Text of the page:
Spend an extra $6.2 trillion on education over the next 20 years, get a return of $225 trillion on the investment. That's what Randall Lane
, who edits Forbes, suggests in the magazine's December 15 issue (Hat tip to commenter Michael S. Ellegood for pointing me to the article). That's Forbes, the business magazine.
Lane discusses the costs of five educational policies and estimates the returns on the investment.
The investment required to implement all five would run somewhere in the neighborhood of $6.2 trillion, spread over 20 years. Or $310 billion a year in today’s dollars. And the payoff, as calculated by factoring in all those additional, better-skilled high school and college graduates on our national GDP? Almost $225 trillion, spread over an 80-year time horizon, which incorporates an entire generation’s professional achievement.
Lane didn't create the policy suggestions. They came from a number of educators and people involved in education policy.
I don't have to agree with all the policy suggestions—I don't—or be convinced the costs and return-on-investment figures are accurate—I'm not—to be encouraged that an article in Forbes talks about spending on education as a good investment, not "throwing money" at schools. I'm also encouraged that this isn't an ideological shopping list compiled either by a like-minded group of educational privatizers or progressives. It's an honest attempt to look at ways to spend money on education to get positive economic results, drawing from ideas across the spectrum.
Here's a quick summary of the five policy changes:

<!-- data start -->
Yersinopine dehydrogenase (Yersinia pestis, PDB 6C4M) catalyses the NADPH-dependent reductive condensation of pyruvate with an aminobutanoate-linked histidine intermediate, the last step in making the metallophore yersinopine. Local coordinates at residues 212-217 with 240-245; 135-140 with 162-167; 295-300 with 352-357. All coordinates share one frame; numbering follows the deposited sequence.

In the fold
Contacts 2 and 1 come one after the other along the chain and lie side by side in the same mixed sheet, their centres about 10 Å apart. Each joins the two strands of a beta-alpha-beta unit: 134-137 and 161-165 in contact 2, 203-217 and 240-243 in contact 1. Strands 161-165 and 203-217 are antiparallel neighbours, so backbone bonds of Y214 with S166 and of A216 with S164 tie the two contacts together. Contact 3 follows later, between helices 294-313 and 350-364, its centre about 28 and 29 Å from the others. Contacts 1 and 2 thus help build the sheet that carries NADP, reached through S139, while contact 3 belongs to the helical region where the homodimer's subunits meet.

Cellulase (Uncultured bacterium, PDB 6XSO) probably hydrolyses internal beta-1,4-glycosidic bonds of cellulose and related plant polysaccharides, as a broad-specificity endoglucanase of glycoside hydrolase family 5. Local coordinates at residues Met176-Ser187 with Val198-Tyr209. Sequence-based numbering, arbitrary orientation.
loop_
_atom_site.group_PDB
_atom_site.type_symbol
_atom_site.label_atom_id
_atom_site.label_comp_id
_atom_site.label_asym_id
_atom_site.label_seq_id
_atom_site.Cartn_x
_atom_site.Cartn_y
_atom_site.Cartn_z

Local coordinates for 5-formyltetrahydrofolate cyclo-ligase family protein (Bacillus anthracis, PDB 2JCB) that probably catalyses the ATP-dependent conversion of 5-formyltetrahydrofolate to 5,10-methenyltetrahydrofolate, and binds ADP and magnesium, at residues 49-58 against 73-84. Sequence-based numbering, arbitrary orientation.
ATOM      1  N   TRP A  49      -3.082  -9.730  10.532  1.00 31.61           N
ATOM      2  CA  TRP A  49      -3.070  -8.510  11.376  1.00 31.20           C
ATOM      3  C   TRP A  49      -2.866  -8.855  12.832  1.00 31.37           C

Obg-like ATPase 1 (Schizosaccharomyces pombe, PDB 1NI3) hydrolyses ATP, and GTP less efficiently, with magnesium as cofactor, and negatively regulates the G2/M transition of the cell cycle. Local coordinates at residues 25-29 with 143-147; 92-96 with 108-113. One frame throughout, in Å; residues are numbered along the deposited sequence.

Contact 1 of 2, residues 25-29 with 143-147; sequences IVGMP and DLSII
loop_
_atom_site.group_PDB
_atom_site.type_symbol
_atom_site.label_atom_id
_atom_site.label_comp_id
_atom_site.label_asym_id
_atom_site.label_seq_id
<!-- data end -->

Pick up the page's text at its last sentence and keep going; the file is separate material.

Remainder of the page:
1. Teacher Efficacy
. Raise teacher salaries to attract top candidates for the job. Adding 50% to salaries would mean most new teachers would come from the top third of college grads. Investment: $4.8 trillion. Return On Investment: $64.5 trillion.
2. Universal Pre-K
. Guarantee pre-kindergarten education for every child. Investment: $1.1 trillion. Return On Investment: $38.4 trillion.
3. School Leadership
. Give school principals greater roles in hiring and firing staff and managing school budgets. Raise salaries by 26% to attract the best talent. Investment: $11 billion. Return On Investment: $61 trillion.
4. Blended Learning
. Put a computer in every student's hand and use them as one way to deliver rote lessons optimized to individual student needs, giving teachers more time for more complex instruction. Investment: $44.3 billion. Return On Investment: $33.1 trillion
. (I've added a note on "blended learning" at the end of the post.)
5. Common Core/College Readiness
. Create high national standards building on the current Common Core standards. Develop new instructional materials, assignments and professional development. Investment: $185.4 billion. Return On Investment: $27.9 trillion.
That's it. No mention of charters or vouchers or training students to be business ready. There's not even a mention of high stakes testing. This is big picture stuff, worthy discussion starters for people interested in improving U.S. education.
A NOTE ON BLENDED LEARNING.
"Blended learning" is one of those terms concocted by PR folks whose purpose is to sell an idea like you sell toothpaste. The privatizers and profitizers created the term to push massive use of computer-based learning programs, often coupled with teacher cutbacks. (Who needs so many teachers when you have all those amazing, student-individualized, corporate-produced-and-sold computer learning programs? Ka-ching!) But all the two words really mean is that education should be a blend of teachers teaching along with other educational resources. Every time a teacher says, "Read Chapter 5 and answer the questions at the end of the chapter," that's blended learning. A reasonable amount of computer-assisted learning added to the rest of the curriculum—a thoughtful use of high
tech "blended learning"—makes perfect sense. Having students spending half their days in isolated cubicles with computer programs and cutting the teaching staff in half makes no educational sense at all.